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The Gisborne district has a severe erosion problem - 26 percent of Gisborne district's land is susceptible to severe erosion, compared with only 8 percent of all land in New Zealand. Severe erosion includes large-scale gully erosion, earthflow erosion and deep-seated slumps.
Severe erosion causes long-term damage to the productivity of rural land. It threatens communities and rural businesses, including farms and orchards, roads and bridges. It lowers water quality by contributing large amounts of sediment to river systems, and it harms the natural values of the land and the coastal environment.
Erosion must be controlled to reduce the damage caused by extreme weather.
The ECFP was established because the Government considered it important to address the wide-scale erosion problem in the Gisborne district. Since 1992, MPI has provided funding to landholders to prevent and control erosion.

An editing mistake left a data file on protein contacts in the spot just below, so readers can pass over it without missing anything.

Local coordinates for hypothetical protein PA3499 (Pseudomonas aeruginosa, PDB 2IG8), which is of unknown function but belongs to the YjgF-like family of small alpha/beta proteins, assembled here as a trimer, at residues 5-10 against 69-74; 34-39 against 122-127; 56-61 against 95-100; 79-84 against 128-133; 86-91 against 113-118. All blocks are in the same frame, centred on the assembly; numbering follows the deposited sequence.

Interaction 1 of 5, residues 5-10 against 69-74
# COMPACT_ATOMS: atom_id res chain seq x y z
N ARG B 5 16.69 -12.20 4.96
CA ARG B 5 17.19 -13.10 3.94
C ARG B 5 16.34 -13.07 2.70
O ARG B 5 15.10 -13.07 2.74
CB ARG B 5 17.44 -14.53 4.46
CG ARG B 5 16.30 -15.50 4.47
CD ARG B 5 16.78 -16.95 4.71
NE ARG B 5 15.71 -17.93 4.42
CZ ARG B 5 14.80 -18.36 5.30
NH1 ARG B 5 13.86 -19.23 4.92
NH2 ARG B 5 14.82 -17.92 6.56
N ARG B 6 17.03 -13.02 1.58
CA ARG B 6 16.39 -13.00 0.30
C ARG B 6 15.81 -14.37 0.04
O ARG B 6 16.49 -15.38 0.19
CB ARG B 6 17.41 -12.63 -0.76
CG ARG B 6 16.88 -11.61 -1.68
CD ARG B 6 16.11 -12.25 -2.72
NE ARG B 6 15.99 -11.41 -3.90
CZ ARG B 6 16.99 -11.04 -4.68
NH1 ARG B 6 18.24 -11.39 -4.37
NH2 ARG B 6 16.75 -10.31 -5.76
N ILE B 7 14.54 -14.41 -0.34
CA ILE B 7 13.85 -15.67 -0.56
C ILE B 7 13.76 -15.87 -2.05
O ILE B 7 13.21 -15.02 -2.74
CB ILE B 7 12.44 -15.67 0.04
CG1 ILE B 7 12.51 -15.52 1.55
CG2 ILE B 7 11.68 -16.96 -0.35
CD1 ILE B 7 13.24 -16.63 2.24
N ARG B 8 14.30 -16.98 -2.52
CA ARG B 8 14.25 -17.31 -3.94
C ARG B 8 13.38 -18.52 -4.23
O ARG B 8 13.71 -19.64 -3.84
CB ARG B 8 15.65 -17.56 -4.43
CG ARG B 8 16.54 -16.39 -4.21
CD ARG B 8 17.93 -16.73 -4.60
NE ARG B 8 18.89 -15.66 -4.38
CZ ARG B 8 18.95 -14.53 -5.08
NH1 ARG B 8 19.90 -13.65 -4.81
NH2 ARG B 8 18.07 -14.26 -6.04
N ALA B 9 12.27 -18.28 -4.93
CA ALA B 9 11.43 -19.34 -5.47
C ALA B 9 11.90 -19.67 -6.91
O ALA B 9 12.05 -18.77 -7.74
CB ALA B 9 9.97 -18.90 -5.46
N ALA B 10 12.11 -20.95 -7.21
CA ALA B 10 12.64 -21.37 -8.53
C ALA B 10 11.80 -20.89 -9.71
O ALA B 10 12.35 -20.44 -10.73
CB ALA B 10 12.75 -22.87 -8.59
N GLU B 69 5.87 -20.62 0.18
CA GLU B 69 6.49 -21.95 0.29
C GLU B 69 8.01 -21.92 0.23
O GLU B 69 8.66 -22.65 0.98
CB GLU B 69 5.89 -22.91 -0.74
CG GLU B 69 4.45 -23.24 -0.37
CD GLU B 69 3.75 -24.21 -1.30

The ECFP grant can be used to control erosion on the worst eroding or erosion-prone land in the district (MPI refers to this type of land as target land). The ECFP provides a grant for establishing an effective tree cover through planting or encouraging natural reversion to native bush.
The Ministry for Primary Industries seeks feedback from stakeholders and tangata whenua on proposed operational changes to the East Coast Forestry Project (ECFP).
Consultation will start on Wednesday 5 February 2014 and close midnight, Sunday 16 March 2014. Feedback from submissions will be considered and proposals developed for approval by Cabinet.
For more information about the consultation visit:
In the meantime we are still receiving applications.